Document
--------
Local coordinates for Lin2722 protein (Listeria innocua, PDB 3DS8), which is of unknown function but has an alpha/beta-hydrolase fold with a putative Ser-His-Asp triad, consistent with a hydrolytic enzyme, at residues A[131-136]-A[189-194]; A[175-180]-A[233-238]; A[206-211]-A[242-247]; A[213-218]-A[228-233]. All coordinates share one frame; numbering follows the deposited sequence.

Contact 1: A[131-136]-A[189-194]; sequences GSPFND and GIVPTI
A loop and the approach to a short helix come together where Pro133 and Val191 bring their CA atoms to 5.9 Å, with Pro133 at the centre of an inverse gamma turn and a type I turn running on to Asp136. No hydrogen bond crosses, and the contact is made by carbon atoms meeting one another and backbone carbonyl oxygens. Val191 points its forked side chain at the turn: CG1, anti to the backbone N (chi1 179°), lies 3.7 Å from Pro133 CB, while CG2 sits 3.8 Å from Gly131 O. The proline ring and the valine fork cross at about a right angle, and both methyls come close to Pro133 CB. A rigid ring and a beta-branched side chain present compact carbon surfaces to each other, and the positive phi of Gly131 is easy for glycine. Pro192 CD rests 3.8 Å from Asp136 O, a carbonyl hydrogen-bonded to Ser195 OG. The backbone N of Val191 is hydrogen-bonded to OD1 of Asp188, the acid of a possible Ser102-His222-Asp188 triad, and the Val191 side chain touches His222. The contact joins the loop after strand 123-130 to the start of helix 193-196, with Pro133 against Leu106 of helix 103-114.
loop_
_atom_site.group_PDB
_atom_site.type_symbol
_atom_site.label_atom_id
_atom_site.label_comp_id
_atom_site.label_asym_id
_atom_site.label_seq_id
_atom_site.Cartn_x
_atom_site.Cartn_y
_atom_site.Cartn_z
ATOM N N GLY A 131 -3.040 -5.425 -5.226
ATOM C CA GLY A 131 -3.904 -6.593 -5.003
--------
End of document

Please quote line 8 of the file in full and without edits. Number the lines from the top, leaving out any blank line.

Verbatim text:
_atom_site.label_comp_id